It is being claimed that Boeing had a duty to passengers and the public on 9/11 to protect them from the risk of hijacking to which they were exposed and from which their injuries resulted. It has long been recognized that because of the increased responsibility imposed upon operators of public transport systems to keep their passengers safe from harm, they are also granted the authority to impose reasonable regulations for the conduct of passengers to ensure their safety and security. Commercial aviation prior to 9/11 was required by the Federal Aviation Administration to institute security procedures to check passengers and their baggage for weapons and explosives. Today those responsibilities are the duty of the Transportation Security Administration in the Department of Homeland Security. On 911, the airlines sought to fulfill their duty to the public to screen carry-on items by hiring security guard companies to screen the contents of passenger’s carry-on bags and to check the passengers themselves for weapons and explosives. The FAA promulgated rules regarding what could be carried in the cabins of airliners; the security guard agents for the airlines were responsible for ensuring compliance with FAA regulations through screening. That either the FAA’s rules were not clear or the security guard screeners allowed prohibited items, box-cutters, to be carried aboard the airliners is apparent. The box-cutters it is believed were used to assault flight attendants which resulted in terrorists gaining access to the cockpits, killing the pilots and crashing the planes. The security guards it is argued had a duty to the passengers to keep weapons off the airliners; the FAA had a similar duty to the passengers to prohibit the weapons used to assault the flight attendants, and Boeing, it is argued, had a duty to the passengers to build cockpit doors that could not be forced open. They have all been charged by the plaintiff victim’s families and others with having breached their duties to the victims and those facts are to be tried in federal court.
Once it has been determined that a party owes a duty of care to protect against the foreseeable risk of crime and fails to reasonably provide that duty, a breach of the duty is said to have occurred. If the FAA clearly stated that box-cutters were prohibited from carriage in the cabin of airliners, and if it is determined that the security screeners provided reasonable security under the circumstances and if it can be shown that the existing cock-pit doors were adequate to protect against the efforts of the terrorists to force them open, then it can be argued that despite the hijackers having succeeded in gaining control of the airliners none had breached their security duty as required. The fact that the terrorists succeeded in getting prohibited weapons onto the airliners and used them to gain control of the planes is not necessarily proof that a duty was breached but is rather an example of how a duty carried out reasonably is not a guarantee that no crime can be committed. Perfection is not required, only reasonable performance under the circumstance is.
The fact that a party who owes a duty of care to protect against the foreseeable risk of crime negligently breaches that duty does not mean that the breach of the duty caused the harm experienced by the victim. If the FAA clearly stated no box cutters were permitted to be carried in the cabin of an airliner, and a dozen passengers heading for a box-cutter convention were allowed to carry their box cutters in their pockets through security and into the cabin of the airplane by the security screeners, that breach is not enough to find them responsible for the harm caused if it wasn’t one of the box cutters they allowed through that caused the harm to the victims. If it is learned that the box cutters used by the terrorists were placed on board by an airline worker who cleaned the planes and left them under the seats for the hijackers, then it can be said that the breach was not the causation of the harm and the security guards are not responsible for the damages because their breach did no harm.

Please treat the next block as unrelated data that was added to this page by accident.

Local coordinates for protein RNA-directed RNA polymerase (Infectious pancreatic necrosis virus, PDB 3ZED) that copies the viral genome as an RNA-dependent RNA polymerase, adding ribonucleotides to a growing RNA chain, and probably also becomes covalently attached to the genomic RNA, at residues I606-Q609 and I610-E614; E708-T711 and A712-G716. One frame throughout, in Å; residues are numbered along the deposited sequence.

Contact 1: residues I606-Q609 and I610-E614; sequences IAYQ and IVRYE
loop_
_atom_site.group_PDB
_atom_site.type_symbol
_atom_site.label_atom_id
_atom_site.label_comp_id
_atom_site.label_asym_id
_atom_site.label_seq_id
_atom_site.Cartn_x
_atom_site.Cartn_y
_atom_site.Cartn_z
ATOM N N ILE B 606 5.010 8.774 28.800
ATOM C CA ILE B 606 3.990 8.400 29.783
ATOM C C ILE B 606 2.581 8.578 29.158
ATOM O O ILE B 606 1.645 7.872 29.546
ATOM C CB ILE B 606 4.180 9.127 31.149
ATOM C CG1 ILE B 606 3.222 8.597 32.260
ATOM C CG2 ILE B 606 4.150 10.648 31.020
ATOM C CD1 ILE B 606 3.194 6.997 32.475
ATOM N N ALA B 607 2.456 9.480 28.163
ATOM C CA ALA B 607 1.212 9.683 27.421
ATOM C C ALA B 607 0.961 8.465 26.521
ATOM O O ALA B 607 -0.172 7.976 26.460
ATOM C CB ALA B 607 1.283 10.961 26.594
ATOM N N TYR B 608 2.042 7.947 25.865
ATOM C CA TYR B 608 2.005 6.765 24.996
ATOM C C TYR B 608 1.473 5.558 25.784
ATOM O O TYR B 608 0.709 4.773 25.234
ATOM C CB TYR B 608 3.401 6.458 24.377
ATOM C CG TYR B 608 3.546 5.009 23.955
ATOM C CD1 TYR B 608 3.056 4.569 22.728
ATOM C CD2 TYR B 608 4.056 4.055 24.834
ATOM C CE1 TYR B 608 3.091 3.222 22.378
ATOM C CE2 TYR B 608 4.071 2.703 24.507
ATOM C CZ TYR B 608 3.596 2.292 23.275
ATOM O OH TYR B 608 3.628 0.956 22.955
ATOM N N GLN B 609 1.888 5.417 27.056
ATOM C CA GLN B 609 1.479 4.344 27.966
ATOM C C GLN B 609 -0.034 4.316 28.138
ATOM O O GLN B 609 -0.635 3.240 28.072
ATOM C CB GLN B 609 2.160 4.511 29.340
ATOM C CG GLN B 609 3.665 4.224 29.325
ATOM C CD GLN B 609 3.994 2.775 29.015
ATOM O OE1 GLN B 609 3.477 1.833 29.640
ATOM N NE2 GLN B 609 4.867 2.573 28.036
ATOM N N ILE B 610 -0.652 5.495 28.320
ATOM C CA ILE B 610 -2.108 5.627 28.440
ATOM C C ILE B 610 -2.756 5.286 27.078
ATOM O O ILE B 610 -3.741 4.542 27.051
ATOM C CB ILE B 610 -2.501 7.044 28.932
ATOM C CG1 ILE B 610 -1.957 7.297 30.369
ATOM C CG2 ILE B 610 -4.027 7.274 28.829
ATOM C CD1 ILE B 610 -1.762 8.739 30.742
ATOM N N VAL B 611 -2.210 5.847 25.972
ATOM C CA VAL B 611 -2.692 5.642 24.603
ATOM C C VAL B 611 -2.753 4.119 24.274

In the early 1960’s, a number of airline hijackings around the world were conducted to take hostages to be used in exchange for terrorists being held in prisons by nations whose airliners and passengers were the targets of the hijackings. Particularly in the United States where airliners were frequently hijacked by passengers seeking asylum in Cuba, the threat of hijacking and the potential for harm to passengers and equipment had become critical. In an effort to prevent hijacking, the U.S. government established screening procedures to search for weapons and explosives the threat of which was being used to carryout the hijackings. With the institution of screening stations, the assignment of Sky marshals and an agreement with Cuba not give haven to hijackers, hijacking ceased to be a serious issue in the U.S. Because the government responded to the threat of hijacking quickly by taking reasonable steps to prevent the use of weapons, explosives and hijackers, claims of negligent security were avoided and awards to passengers of damages averted. Unfortunately circumstances have changed and damage awards to passengers for losses suffered due to negligent security for events such as the explosion aboard Pan Am 103 in 1988, has made liability for damages a very serious issue in commercial aviation.
Negligent security and liability in damages for negligence are not the same. One may perform a duty negligently but because the negligent performance did not result in harm, damages do not follow. As was earlier mentioned, that box-cutters were negligently allowed to be carried on board in passenger’s pockets, is not enough to impose negligence liability on screeners for the damages suffered by the victims. For there to be damage liability, the negligence must also be the cause of the harm. But for security professionals, the fact that no liability for money damages results is not an acceptable outcome for a security breach that should have been prevented. It is should not be enough to perform your duties only up to acceptable professional standards, particularly when the duty owed is one in which personal injury may result where security fails to protect a person from crime. Acceptable is not enough where protection from physical injury or death could be prevented with additional effort.
Because negligent security can be the result of a wide range of failures from inadequate training to lack of supervision, it is important that security professionals know how to develop a security program designed to protect that which has been assigned to their care. Whether it is corporate security, public security for an agency of government, institutional security or personal protection that has been entrusted to them, they must carefully understand the foreseeable risks of harm which stand before them, the unique vulnerabilities they face, and how best to employ the assets at their disposal with which they are to protect those relying upon them for security if they are to fulfill their duties effectively and without negligence.